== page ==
[Christ declared] “Peace I leave with you, my peace I give unto you: not as the world giveth, give I unto you. Let not your heart be troubled, neither let it be afraid” (John 14:27).
Sometimes we feel courageous. We feel strong enough to say to some new thing we are asked to do,
“Now bid me run
And I will strive with things impossible,
Yea, get the better of them.”
Sometimes, however, it is not like that. Then these words come, “peace I leave with you,” peace, not conscious power. But as we go on, power comes to do whatever God wants us to do. First peace–then power. That is always God’s way. Let not your heart be troubled, neither let it be afraid.”
“These things I have spoken unto you, that in me ye might have peace. In the world ye shall have tribulation: but be of good cheer; I have overcome the world” (John 16:33).
“…that IN ME ye might have peace”… Sometimes our circumstances are so peaceful, that without knowing it we slip into finding our peace in them. Then something happens to disturb them and our peace is disturbed. Sometimes those about us are so dear that our hearts rest in them, and this is good, but it is not enough, for what if one, in whose love we trust, should disappoint us?
Our Lord did not say, The things (the things of John chapter 16) I have spoken unto you, that in your circumstances ye might have peace; or, These things I have spoken unto you that in the love of others ye might have peace; but He did say, “These things”–things of wonder, joy, sorrow, preparation–“I have spoken unto you, that in Me ye might have peace.”
“Remember the word that I said unto you, The servant is not greater than his Lord … if they have kept My saying they will keep yours also.”[John 15:20] Is there any surprise of grief that our dear Lord has not foreseen? Is there any wound to love that His love has not suffered?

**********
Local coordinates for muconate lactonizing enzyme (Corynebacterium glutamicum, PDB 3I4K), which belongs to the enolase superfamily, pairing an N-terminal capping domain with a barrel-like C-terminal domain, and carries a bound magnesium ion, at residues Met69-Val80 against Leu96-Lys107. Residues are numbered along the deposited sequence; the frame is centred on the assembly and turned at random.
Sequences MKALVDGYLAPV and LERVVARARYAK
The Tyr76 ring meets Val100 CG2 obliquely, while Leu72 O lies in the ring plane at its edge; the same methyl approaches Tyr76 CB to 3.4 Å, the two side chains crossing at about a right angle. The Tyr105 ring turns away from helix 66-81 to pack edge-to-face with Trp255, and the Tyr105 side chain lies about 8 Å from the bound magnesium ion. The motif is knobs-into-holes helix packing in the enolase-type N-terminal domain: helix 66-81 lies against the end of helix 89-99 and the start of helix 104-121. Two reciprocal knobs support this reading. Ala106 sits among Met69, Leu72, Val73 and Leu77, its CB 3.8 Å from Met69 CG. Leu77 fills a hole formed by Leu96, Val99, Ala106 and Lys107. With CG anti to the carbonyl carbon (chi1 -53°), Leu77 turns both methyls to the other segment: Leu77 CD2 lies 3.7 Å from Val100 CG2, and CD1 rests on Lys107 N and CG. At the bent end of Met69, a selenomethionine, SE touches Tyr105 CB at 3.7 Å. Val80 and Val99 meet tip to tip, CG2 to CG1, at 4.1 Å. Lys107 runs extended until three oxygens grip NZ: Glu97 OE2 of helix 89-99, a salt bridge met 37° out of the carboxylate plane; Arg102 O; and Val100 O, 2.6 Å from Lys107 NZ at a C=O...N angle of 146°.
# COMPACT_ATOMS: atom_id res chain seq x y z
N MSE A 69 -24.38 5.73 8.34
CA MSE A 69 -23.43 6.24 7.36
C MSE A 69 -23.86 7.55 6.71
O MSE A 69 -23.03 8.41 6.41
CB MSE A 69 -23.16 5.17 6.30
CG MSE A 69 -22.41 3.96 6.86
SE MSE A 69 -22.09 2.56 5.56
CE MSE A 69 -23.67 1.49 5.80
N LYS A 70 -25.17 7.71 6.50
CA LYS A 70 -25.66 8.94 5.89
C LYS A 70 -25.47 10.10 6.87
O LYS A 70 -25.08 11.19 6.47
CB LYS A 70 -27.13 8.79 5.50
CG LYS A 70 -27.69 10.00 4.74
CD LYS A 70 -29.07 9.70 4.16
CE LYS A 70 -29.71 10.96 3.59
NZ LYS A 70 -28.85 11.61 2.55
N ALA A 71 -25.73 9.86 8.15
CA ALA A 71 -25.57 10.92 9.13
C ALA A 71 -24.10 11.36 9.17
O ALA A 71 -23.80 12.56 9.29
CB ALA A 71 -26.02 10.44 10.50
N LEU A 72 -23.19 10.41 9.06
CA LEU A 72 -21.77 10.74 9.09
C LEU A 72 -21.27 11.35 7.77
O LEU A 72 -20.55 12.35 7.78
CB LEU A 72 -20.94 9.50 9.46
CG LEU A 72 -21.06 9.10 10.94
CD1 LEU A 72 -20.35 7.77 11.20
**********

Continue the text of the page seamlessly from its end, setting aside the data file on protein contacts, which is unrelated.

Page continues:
“These things I have spoken unto you, that in Me ye might have peace.”
Amy Carmichael, Edges of His Ways, (Christian Literature Crusade, 1955), 65,66.
“AMY WILSON CARMICHAEL (1867-1951) Missionary to India; founder of the Dohnavur Fellowship, a society devoted to saving neglected and ill-treated children. Amy Carmichael was born into a strong Presbyterian home in northern Ireland. The oldest of seven children, she was thrust into early maturity by the death of her father. She was adopted and tutored by Robert Wilson, cofounder of the Keswick Convention, and through his influence she became the first missionary supported by the Keswick Missions Committee. After fifteen months in Japan, Amy Carmichael arrived in India in 1895 under the Church of England Zenana Missionary Society. She served in India for fifty-six years without a furlough. The children of India, especially those who were to be dedicated as temple prostitutes, became the focus of her efforts. From it arose in 1901 the Dohnavur Fellowship, with more than one thousand children in three homes, a hospital, and evangelistic work. Because of her devotion to these children, Amy was known as “Amma” (“mother” in the Tamil language).
“Carmichael was a prolific writer, producing thirty-five published books including His Thoughts Said … His Father Said (1951), If (1953), and Edges of His Ways (1955). Best known, perhaps, is an early historical account, Things as They Are: Mission Work in Southern India (1903). The book’s frankness stunned a Christian public accustomed to “victory stories” from missionaries. In 1931 Miss Carmichael was badly injured in a fall, which left her bedridden much of the time until her death. She remained in India, however, and continued to write devotional books and poetry.”
– M. FACKLER, Who’s Who In Christian History (Tyndale House Publishers).
Grace Notes, June 15, 2006